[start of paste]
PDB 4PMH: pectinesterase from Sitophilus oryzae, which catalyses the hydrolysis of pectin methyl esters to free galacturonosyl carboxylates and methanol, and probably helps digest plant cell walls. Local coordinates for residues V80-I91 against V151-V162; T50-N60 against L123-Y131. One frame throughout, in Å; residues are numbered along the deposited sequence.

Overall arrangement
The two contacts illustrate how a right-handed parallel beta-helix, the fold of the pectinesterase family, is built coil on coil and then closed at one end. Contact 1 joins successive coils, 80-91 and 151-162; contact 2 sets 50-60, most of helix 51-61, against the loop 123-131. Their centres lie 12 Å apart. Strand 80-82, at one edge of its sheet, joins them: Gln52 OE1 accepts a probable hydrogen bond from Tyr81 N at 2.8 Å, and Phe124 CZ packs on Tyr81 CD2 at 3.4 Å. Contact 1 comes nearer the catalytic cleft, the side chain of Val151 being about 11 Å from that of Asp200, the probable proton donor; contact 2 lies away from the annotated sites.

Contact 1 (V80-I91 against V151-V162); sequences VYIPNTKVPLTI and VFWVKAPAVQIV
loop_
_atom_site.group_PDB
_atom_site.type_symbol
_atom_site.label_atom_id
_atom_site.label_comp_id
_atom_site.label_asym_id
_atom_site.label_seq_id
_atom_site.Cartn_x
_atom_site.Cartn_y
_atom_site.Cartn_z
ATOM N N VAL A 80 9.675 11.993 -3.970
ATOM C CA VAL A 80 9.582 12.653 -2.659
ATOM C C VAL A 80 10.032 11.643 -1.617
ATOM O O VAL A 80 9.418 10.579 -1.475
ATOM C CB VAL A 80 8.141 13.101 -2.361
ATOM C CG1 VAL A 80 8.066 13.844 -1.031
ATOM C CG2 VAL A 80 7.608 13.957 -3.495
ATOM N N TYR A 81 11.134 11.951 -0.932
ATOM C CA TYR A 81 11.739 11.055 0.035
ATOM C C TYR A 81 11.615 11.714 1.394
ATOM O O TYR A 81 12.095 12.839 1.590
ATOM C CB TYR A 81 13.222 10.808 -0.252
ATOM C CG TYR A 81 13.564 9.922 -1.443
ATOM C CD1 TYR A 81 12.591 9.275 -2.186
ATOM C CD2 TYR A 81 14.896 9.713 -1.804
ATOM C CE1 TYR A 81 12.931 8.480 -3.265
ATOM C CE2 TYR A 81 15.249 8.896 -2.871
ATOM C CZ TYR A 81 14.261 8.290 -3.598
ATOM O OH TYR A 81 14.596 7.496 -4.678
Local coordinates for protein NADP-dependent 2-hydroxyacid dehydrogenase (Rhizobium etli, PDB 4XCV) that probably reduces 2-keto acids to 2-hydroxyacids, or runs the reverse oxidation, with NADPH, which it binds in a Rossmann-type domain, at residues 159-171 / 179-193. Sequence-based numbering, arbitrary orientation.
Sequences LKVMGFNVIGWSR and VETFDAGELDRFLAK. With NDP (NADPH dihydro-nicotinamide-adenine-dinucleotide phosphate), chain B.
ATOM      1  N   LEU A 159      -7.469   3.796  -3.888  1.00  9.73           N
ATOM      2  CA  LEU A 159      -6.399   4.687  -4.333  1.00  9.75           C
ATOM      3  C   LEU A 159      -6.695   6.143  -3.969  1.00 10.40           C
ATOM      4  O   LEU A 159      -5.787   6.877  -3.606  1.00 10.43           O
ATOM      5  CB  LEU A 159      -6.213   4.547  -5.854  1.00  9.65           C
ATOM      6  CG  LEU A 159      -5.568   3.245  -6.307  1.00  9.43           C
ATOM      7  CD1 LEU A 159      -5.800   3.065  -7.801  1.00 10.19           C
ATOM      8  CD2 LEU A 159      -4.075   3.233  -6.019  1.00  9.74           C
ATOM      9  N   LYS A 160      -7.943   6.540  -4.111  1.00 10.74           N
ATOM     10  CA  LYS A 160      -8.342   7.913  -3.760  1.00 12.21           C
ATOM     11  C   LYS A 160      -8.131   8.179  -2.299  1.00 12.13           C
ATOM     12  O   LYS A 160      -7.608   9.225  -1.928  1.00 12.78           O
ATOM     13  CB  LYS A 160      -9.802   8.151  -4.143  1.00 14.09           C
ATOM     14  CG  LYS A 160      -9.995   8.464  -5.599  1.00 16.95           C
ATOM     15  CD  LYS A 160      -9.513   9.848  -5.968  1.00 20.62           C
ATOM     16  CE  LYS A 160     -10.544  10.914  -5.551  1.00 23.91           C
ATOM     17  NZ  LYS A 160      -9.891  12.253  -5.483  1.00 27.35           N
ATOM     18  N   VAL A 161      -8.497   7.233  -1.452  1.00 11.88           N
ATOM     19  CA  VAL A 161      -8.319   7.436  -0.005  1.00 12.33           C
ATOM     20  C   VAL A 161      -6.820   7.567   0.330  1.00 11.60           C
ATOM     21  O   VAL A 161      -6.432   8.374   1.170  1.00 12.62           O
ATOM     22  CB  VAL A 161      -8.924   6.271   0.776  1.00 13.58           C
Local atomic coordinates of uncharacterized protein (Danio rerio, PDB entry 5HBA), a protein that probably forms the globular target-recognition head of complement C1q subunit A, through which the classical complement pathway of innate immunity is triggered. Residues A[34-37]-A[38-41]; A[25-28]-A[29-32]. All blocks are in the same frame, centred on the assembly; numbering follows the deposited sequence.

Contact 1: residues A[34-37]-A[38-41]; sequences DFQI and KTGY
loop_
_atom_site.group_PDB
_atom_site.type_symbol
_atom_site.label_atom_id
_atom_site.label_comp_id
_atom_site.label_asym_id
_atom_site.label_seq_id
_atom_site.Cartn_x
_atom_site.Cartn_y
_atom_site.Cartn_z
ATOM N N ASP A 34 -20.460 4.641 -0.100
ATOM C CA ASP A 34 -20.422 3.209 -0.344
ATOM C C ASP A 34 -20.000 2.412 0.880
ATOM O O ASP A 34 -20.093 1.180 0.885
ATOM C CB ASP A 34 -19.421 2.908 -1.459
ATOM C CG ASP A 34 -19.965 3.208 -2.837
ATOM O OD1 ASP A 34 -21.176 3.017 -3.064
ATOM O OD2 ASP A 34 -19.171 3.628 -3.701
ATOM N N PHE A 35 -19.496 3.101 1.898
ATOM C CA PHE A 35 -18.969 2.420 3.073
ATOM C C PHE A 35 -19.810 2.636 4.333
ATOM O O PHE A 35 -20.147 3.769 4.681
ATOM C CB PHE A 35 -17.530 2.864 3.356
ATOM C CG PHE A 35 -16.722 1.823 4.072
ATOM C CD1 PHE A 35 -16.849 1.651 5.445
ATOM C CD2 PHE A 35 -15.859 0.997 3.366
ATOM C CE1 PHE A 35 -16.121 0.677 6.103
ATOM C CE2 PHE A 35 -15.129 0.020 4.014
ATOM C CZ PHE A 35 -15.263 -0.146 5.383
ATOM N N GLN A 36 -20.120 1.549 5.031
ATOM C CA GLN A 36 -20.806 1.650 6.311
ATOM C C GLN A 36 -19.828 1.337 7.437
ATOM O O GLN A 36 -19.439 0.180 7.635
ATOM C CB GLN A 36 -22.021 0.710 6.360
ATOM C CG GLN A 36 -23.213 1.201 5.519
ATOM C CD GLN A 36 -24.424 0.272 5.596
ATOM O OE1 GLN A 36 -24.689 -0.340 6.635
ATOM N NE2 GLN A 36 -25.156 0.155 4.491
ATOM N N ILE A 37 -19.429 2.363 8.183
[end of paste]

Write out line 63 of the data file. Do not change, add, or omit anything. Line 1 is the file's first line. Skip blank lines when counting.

_atom_site.label_atom_id